Don Quixote: Hunt for author Cervantes' remains narrows
Forensic scientists looking for the body of Spanish writer Miguel de Cervantes say they have found five possible sites at a Madrid church.
The author of Don Quixote died in 1616 and is considered one of Spain's most important literary figures.
His burial was recorded at the Convent of Trinitarians in Spain's capital but the exact location is unknown.
Experts say the work of exhuming and analysing any findings is expected to take several months.
The search team, including historians, used infrared cameras, 3D scanners and ground-penetrating radar to pinpoint the possible sites.
"It is like a patient who is going to have surgery, doctors must take X-rays first," forensic anthropologist Francisco Exteberria told local press.
But he warned enthusiasts to contain their excitement for now, saying he did not want to "generate false hopes."
"We still have hope that if Cervantes' remains were not moved they have to be somewhere under this site," Mr Exteberria added.
If human bones are found, forensic scientists will rely on the author's specific physical characteristics as documented in portraits or his own stories to identify his remains.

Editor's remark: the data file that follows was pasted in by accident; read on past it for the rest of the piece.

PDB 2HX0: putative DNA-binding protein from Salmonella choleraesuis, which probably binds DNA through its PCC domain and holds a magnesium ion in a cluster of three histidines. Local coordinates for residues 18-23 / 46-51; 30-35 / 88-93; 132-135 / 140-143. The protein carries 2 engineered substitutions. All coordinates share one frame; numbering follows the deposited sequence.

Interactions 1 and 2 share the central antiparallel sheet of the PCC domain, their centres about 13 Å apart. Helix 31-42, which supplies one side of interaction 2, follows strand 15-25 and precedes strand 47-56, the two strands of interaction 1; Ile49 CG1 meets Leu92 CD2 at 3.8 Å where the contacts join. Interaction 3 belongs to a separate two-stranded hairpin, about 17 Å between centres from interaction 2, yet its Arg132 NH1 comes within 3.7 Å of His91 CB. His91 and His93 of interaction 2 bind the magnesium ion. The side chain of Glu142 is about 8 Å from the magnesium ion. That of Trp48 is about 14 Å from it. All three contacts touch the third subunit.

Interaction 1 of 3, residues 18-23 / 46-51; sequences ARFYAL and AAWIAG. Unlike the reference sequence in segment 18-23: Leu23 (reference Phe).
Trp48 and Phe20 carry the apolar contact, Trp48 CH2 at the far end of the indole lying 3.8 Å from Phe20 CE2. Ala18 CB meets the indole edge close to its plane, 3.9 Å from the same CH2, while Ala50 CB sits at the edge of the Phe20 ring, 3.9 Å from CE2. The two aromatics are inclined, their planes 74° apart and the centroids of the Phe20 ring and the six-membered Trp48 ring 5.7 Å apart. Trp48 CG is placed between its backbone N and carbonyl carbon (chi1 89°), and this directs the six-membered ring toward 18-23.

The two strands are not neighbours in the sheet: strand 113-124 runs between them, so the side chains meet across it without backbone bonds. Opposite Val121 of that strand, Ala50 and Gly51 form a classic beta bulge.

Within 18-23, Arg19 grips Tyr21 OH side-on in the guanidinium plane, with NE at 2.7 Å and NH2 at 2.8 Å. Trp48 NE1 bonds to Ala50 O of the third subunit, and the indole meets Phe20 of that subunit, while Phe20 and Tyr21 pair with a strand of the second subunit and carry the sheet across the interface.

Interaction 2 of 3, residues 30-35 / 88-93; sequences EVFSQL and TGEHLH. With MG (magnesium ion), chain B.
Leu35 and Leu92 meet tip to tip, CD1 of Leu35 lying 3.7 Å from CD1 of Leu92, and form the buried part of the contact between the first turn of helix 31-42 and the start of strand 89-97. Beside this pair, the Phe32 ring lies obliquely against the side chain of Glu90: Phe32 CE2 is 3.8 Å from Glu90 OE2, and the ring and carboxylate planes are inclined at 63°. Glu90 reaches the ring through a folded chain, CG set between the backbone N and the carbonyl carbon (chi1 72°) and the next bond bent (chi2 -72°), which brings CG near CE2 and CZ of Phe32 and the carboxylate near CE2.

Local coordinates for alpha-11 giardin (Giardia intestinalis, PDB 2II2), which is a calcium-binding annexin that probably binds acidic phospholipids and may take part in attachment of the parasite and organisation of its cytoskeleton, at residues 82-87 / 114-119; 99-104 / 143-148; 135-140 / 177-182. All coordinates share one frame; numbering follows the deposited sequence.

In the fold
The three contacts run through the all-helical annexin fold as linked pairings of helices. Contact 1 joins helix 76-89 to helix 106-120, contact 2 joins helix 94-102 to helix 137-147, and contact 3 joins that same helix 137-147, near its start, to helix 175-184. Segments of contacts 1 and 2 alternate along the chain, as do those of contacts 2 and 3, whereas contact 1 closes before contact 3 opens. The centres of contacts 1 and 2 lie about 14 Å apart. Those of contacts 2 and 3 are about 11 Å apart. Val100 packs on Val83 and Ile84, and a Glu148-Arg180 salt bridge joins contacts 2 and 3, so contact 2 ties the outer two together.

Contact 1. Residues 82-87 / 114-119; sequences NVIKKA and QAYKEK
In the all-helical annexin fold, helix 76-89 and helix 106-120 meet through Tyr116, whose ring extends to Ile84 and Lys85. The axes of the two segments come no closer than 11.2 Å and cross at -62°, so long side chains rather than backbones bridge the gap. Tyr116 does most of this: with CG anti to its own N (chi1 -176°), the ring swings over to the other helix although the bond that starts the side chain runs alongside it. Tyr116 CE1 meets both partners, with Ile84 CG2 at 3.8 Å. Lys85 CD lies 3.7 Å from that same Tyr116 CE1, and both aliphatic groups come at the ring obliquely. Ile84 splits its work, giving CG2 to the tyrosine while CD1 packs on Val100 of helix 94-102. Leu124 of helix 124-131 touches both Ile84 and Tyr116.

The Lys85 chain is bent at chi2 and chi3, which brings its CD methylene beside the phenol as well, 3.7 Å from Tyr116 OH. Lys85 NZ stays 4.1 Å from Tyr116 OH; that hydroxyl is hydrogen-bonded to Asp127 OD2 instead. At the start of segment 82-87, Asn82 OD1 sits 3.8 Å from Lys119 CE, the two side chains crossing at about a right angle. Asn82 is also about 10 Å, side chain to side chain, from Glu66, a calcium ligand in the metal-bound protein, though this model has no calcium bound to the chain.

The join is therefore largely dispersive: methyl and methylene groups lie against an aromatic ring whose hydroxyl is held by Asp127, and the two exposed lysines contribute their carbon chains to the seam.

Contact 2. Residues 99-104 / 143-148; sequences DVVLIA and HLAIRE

Cervantes is recorded as having been shot three times during the Battle of Lepanto, a naval conflict in 1571 between an alliance led by Spain and the Ottoman fleet.
Two of the musket shots hit the writer's chest and the other hit his left hand, causing him to lose the use of it.
If Cervantes's remains are identified they will remain in the convent, which is still inhabited by nuns and has been designated part of Madrid's cultural heritage since 1921.
Historians say an official burial site at the church would attract a significant number of tourists and literary pilgrims to the city.
Born near Madrid in 1547, Cervantes has been dubbed the father of the modern novel for "The Ingenious Gentleman Don Quixote of La Mancha", published in two parts in 1605 and 1615.
The book is thought to be one of the most widely read and translated books on the planet.